This Was Halloween

Late post. Addie has been sick since Sunday, and we’re just now coming up for air.

Untitled Before you ask: Addie was Sally from The Nightmare Before Christmas, and Henry was Pizza Steve from Uncle Grandpa.
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I’m not sure how many Halloweens we have left where she will want to dress up. Although, it’s different now. I remember thinking in 8th grade that it wasn’t cool to wear a costume. I think costumes have become much more of a thing. (That, and I am sure that my hyper-sensitivity meant I thought this was not cool because I didn’t think anything was cool.) Addie is already light years ahead of me.

We started the evening off the way we start all Halloweens. We drove over to my grandparents’ house to do a test Trick-or-Treat and our standard photo in front of the fireplace. UntitledUntitledAfter that, we went home. I spent my first Halloween as a mom (yes, the first one in 13 years) staying home to pass out candy. The cousins, aunts and uncles (from both sides) joined us, and they went with Eric out to trick or treat.
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I’m not a Halloween person, but this was the best one I can remember in recent history. It was fun to have all the kids together, and fun that my kids and my sister’s kids are big enough to really go and go and go on Halloween.

We had a great time and life didn’t get real scary until Addie started throwing up on Sunday…

Dog Friend and October Things

I am happy as a clam, but I’m nowhere near as happy as Hurley, who has made it his personal mission to follow me around the new house. I suppose this isn’t too different from how he had to be near me in the old house, except the old house was so small that he didn’t have to get up. There are so many new dog places in the new digs. He’s been busy trying to never be more than two feet away from Mom.

The house is good. It doesn’t feel like ours yet, but I’m not complaining. I think this is due to two things: 1) it’s not in my head yet that we deserve something so nice. Yeah, I know that we are paying the mortgage, so I am not being completely ignorant about how it works to qualify for or pay a home loan. But space is so NICE. After you tell yourself for years that where you are and what you have is good enough, I think it just takes a while to adjust.

2) All of our stuff has a place to go. I have never experienced this in my married life, and since my married life is basically the history of my entire adult life, I have never experienced this in my entire adult life. No, all of our stuff is not here. But most of our regular day-to-day stuff is, and it fits in the cabinets. I can tell you that that was something I never imagined happening. Not because we had a crapload of stuff (I think we do okay, Marie Kondo-wise), but because the storage in our previous homes was just so teensy. Eric’s favorite room in the house is the giant pantry under the stairs, and I totally get it. When you can have your extra AppleJacks and your extra TP in the house, you are livin’ right. Thanks, Master’s degree!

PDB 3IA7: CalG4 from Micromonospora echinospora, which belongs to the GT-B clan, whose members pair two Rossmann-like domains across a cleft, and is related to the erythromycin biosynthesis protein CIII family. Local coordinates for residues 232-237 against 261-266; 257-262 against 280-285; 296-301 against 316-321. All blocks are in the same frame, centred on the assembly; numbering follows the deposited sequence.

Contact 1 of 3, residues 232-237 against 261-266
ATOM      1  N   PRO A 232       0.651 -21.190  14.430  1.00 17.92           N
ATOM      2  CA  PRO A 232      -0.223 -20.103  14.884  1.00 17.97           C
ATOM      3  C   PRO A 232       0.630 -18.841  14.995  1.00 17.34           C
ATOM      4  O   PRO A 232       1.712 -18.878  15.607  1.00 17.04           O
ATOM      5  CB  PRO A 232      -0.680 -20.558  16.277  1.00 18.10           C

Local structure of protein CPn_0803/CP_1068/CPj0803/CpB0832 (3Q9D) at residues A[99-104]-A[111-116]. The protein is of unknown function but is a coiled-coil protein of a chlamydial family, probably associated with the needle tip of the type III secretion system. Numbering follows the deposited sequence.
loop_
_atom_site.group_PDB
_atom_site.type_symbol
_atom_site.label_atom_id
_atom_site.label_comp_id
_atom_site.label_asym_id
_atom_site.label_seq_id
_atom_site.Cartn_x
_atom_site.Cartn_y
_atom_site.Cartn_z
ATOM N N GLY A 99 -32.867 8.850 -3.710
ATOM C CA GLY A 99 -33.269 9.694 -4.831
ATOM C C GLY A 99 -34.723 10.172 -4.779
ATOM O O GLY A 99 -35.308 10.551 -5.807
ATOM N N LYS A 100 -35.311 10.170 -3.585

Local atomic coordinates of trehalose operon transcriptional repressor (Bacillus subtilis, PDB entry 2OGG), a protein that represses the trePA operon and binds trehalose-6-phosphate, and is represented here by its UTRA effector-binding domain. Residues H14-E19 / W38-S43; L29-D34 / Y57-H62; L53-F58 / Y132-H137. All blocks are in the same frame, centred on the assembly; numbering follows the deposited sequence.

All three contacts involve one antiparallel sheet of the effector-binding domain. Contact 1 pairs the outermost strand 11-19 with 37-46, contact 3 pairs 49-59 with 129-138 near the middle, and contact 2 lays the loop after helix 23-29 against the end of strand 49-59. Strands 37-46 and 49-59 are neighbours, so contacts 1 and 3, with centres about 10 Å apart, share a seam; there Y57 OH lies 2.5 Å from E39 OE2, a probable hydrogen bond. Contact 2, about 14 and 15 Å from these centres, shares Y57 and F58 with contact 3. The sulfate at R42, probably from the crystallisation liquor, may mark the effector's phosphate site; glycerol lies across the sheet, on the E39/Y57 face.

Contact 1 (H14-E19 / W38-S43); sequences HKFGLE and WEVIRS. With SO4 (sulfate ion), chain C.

UntitledUntitledUntitledUntitledUntitledUntitledDon’t go all OCD on me. Those TV wires are going in the wall, stat.

School is good. October is here and busy as ever with Homecomings and ordinary school doings, but that’s when I’m happiest. Everyone always has something to do, which means there’s less attention on everyone being new and having to prove how awesome they are. And if I manage my work (paper) load wisely,  by October it doesn’t get so out of control that I need to take days off so I can grade. My kids (students) get it–well, I hope, at this point–they get me and they get what The Mrs. Partington show is and is not going to be. It’s routine time, and I thrive on routine time. The monkeys are wrapping up swimming (shh… I can’t wait for a break from sports!) and even though I pretty much hate fall, I am ready for some time inside my new house under 25 blankets.

I haven’t done anything extraordinary lately in terms of reviewing, but I do find that having an office feels like an extravagance. It’s a luxury to leave my stuff out on my desk and to know I can walk in and sit down in a quiet room whenever I need to read or write. I’d been having a rough stretch while we moved from house to house, and now that we’re settled I feel like myself. Reviewing comes with occasional waves of self-doubt and frustration, and I (fingers crossed) think I’m heading out of a bad one. It helps that I have been reading good books–I’ve been excited to work through them on the page. I hope now that I am back working every morning again and since I have a place to “go” to work I can also get back to some serious pitching and planning. It should surprise absolutely nobody that I work better when I have a place and a plan.

So that’s October. I just read Brené Brown’s Daring Greatly yesterday because I was having a bout of surgery-related pain (I know, still?) and I decided the cure was a long day in bed with a self-helpish book. I was inspired by everything Brown had to say, but particularly what she says about how we live in a culture that perpetuates the idea of scarcity. (I am not enough, I do not do enough, I’ll never be enough, I’ll never have enough… those tapes we play in our heads.) She says the antidote to the kind of misery and the shame that comes from that kind of thinking (the kind of thing that’s guaranteed to ruin any moment because we’re already thinking about how it can go wrong) is gratitude. Duh. But I mean, she’s right, and it didn’t hurt me to read it. (Brown’s TED talk is pretty good if you’re not the readin’ type.)